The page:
As a tool to avoid clutter – in terms of content and design elements – and create distance between different elements of functionality and content themes, white space allows easier readability and scannability. Getting back to basics, that is, grids, typography, spacing, proportion, and colors, and fitting them together with white space appropriately, is essential. Avoid the frills, noise and redundancy, and you can improve user comprehension and retention of your webpage or mobile application.
“It’s all about removing the unnecessary.” (Jonathan Ive, Design Vice President at Apple Inc.)
White space makes copy appear less intimidating and more readable. By displaying the right balance between content and white space, you are providing the user with digestible, bite-size chunks of information that are much more manageable for the user than streams of text, with no gaps in between – making it easier for the reader to come up for air.
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Paying attention to spatial relations
Understanding spatial relations in the brain is key to understanding spatial relations between parts of a web display. Science explains that spatial properties, such as location and size, are processed by different portions of the brain to object properties, such as color and shape. With this in mind, the proximity principle is the idea that elements placed close to each other are perceived by the brain to form a logical group. To this end, establishing hierarchy between elements, placing of labels next to relevant fields and grouping related topics together in lengthy input fields can make for a better readability. White space allows for more comprehensive organization of these elements, preventing the design from overwhelming the user. Negative space is especially useful for detailed interior webpages, where the space needs to accentuate, highlight and grab the user’s attention and focus it in the right places.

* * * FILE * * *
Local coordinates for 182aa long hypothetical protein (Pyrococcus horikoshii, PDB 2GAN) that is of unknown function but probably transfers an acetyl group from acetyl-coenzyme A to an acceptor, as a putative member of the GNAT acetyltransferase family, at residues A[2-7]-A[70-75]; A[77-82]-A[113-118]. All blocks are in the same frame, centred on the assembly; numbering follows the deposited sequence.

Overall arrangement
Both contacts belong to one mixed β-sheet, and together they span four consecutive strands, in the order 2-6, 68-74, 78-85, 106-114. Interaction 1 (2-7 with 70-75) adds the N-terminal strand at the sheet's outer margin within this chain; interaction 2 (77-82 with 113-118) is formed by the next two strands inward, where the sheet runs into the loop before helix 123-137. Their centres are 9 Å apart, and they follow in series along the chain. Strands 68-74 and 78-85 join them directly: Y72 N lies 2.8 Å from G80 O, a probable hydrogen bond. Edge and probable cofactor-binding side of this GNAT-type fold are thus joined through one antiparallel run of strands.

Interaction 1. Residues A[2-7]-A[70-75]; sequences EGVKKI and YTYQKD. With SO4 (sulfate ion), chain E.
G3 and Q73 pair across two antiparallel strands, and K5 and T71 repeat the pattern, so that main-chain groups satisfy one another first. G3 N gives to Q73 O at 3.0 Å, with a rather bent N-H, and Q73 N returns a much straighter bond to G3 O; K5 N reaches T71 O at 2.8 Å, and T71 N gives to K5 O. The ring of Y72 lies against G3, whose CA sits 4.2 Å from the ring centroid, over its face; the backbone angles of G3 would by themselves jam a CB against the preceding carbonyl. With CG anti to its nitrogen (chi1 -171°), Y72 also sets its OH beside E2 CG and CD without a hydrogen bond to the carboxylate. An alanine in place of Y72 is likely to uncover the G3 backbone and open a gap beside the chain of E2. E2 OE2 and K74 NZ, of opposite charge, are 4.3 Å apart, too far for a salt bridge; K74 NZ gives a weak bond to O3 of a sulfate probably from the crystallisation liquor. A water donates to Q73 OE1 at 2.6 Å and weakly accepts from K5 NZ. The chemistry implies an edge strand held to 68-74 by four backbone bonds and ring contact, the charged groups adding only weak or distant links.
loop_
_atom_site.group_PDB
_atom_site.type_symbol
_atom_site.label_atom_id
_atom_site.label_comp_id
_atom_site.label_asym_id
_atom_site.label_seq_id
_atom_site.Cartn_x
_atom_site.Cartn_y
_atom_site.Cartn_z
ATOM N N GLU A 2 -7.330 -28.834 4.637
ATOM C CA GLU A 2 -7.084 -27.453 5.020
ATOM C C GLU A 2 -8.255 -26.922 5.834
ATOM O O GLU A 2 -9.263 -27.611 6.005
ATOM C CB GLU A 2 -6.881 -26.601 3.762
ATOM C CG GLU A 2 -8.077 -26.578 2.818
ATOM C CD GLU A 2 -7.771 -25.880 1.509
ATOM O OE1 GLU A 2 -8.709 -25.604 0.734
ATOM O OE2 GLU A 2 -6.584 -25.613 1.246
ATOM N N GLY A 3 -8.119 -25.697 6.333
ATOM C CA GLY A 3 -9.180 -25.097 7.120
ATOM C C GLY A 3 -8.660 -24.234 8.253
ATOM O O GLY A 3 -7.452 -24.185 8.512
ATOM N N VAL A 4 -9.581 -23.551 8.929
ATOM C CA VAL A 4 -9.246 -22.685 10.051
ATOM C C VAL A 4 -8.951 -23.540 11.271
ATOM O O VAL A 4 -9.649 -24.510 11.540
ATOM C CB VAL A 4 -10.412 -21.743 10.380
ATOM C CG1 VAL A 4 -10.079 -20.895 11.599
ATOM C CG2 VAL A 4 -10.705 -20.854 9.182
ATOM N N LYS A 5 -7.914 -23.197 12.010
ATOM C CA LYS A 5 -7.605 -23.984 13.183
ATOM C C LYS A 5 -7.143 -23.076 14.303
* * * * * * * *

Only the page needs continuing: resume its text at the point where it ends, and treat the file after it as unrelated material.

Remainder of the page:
When we talk about white space, we often picture endless fields of white. But it’s not so much about uninterrupted space as it is about creating balance and harmony between elements, in various forms:
- Active white space is space that is intentionally left blank for a better structure and layout. It also emphasizes the content area and leads the reader from one element to another.
- Passive white space is empty space around the outside of the webpage or blank areas inside the content which forms part of the layout process. It helps to create harmony and visual comfort between elements.
- Macro white space is the space between major elements in a composition.
- Micro white space is the space between smaller elements: between list items, between a caption and an image, or between words and letters.
Then there’s the difference between visual, layout, text and content white space to think about. Oh, and remember, white space doesn’t have to be white!
Brand positioning and attracting the right attention